"batch_size": 1,
"steps": 20,
"cfg_scale": 7,
"sampler_name": "DPM++ 2M Karras",
"width": 1024,
"height": 1024,
"refiner_checkpoint": "sd_xl_refiner_1.0.safetensors",
"refiner_switch_at": 0.8 // switch at total_steps*0.8
}

To develop the API request, we first updated the settings of the A1111 instance with a POST request to the /sdapi/v1/options endpoint. Because only some settings are relevant and some already contain values, they must be updated in the POST request. The most important settings are for the selected models “sd_model_checkpoint”: “sd_xl_base_1.0.safetensors [31e35c80fc]”, and “sd_checkpoints_limit”: 2, so that the user can quickly switch to the refiner model. Every value can be set easily with a GET request to the /sdapi/v1/options endpoint. Once these settings are correctly configured, generating an image is as simple as sending these values to the /sdapi/v1/txt2img endpoint with a POST request. Once the POST request is sent, you will get a Base64 encoded image ready to be processed and sent to the end user.

A1111 is currently one of the most user-friendly ways to generate images with open-source AI models. It offers many settings and extensions that allow anyone with a reasonably powerful GPU to create images. However, this ease of use comes with limitations that are particularly evident in the multi-stage creation of images (a technique becoming more popular with application developers and professional creatives). Multi-stage creation requires an interface allowing finer control over the generation process.

ComfyUI, a newer user interface rapidly gaining popularity, is well-suited to handle multi-stage image generation. The interface and API are significantly more flexible and perform better than A1111. It features a node-based UI where the user can set and connect many separate nodes, each of which handles a different aspect of the creation process. Initially, developing these multi-node functions can appear complex. Still, this process offers a more significant upside regarding flexibility in tailoring the final image output above and beyond what is possible in A1111.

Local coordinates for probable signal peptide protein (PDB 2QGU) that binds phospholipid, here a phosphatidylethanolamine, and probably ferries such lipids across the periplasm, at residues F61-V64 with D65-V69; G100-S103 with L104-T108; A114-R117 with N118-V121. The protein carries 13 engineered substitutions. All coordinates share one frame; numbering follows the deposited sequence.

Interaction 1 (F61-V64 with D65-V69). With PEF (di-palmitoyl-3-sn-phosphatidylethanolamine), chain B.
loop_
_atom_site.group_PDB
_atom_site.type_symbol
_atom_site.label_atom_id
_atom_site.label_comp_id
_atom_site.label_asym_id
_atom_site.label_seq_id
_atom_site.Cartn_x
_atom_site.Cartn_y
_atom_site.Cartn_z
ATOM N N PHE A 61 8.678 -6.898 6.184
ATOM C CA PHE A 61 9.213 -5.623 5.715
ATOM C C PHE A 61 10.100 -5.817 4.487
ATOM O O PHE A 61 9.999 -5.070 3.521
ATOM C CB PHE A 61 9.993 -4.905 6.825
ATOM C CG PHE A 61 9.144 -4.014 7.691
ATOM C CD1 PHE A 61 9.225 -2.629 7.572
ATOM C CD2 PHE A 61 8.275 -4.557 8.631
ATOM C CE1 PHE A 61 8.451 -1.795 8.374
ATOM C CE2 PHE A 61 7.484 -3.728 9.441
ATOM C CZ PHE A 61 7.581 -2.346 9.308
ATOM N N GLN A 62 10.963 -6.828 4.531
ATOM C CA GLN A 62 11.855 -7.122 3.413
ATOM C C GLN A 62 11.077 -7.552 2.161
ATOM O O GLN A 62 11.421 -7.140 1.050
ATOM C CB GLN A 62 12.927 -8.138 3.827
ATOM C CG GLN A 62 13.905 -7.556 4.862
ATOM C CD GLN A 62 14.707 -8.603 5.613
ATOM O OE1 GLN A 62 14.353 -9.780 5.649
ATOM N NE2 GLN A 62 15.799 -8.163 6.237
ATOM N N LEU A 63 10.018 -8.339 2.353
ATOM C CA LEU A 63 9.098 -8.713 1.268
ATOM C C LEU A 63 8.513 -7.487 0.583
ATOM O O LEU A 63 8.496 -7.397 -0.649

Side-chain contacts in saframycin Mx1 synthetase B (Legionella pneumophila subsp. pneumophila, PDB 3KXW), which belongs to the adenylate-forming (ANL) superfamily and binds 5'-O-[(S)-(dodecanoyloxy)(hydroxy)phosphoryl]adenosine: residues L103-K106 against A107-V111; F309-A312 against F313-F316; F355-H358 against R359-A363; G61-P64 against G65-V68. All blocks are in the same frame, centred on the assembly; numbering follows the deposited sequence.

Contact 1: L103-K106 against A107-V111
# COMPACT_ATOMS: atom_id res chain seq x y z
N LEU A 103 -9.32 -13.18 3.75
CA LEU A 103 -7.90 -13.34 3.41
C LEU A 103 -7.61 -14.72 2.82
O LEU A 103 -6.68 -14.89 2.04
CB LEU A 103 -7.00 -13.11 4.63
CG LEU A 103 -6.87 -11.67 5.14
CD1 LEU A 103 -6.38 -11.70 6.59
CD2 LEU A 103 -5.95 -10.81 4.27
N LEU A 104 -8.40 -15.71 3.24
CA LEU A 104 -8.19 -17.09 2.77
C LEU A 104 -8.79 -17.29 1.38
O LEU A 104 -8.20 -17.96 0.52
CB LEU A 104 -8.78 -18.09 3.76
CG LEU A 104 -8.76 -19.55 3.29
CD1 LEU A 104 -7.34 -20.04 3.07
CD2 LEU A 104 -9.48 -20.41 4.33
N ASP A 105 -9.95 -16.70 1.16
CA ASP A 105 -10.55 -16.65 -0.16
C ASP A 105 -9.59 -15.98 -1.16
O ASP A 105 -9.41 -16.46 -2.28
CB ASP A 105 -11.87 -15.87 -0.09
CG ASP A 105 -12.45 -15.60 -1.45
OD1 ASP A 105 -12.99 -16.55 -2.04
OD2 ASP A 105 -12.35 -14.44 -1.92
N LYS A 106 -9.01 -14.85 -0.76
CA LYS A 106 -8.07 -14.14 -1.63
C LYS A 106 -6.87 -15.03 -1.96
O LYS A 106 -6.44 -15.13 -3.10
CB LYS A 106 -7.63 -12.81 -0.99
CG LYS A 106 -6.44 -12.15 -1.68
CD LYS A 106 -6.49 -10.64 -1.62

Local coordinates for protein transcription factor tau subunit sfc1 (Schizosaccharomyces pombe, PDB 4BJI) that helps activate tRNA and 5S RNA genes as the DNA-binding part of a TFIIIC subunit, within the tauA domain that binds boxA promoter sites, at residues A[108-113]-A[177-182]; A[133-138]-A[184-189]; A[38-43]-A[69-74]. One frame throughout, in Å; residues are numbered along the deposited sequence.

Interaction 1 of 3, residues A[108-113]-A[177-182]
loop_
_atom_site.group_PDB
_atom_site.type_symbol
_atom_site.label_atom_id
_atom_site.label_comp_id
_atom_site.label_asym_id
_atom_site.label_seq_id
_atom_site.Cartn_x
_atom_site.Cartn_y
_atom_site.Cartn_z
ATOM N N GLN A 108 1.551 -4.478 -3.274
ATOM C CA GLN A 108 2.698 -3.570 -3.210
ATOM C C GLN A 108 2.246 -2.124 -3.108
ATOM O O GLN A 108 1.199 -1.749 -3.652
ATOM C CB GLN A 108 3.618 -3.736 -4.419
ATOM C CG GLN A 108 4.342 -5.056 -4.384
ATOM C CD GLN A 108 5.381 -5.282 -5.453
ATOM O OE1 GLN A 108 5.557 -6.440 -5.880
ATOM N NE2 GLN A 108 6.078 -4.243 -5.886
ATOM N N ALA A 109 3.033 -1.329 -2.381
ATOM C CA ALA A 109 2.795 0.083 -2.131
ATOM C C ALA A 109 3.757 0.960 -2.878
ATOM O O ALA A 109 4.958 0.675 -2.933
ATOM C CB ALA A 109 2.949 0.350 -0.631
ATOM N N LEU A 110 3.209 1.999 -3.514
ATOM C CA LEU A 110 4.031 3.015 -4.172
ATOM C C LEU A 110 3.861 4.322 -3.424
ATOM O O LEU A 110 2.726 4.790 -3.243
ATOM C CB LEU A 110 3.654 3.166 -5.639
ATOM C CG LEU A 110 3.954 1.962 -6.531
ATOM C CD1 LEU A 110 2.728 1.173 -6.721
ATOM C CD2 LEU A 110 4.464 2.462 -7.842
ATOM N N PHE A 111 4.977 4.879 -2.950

To handle user input in a way that was ultimately scalable, we developed a simple frontend — hosted at sdxl.akash.network — to intake user input and display completed image generations. The website leverages React and is written entirely in Typescript. We also integrated components from ChakraUI to create a seamless, easy-to-use interface.

Depending on the GPU model, Most generated images only take a few seconds to complete. We wanted to show the user the inference time required for the generation to showcase the speed of the high-performance GPUs and the potential effectiveness of consumer-grade GPUs (which are slower for inference than their datacenter counterparts but often much less expensive). To accomplish this, we used a websocket server that connects bi-directionally to the website to reduce the number of HTTPS requests.

Deploying the entire app on Akash was seamless. It only required minimal prior knowledge of Docker and the Stack Definition Language (SDL) — the native templating language for the Akash marketplace that allows users to detail the compute requirements for their deployment. Most importantly, the Akash Supercloud provided easy access to the wide range of GPU models needed to power the app. The Akash community had already created the required Docker images. Finally, we used environment variables to store sensitive data, such as access data for the LogDB.

UI/UX Highlights

There are four primary ways we surface Akash compute through the user interface (UI) and user experience (UX) of SDXL on Akash.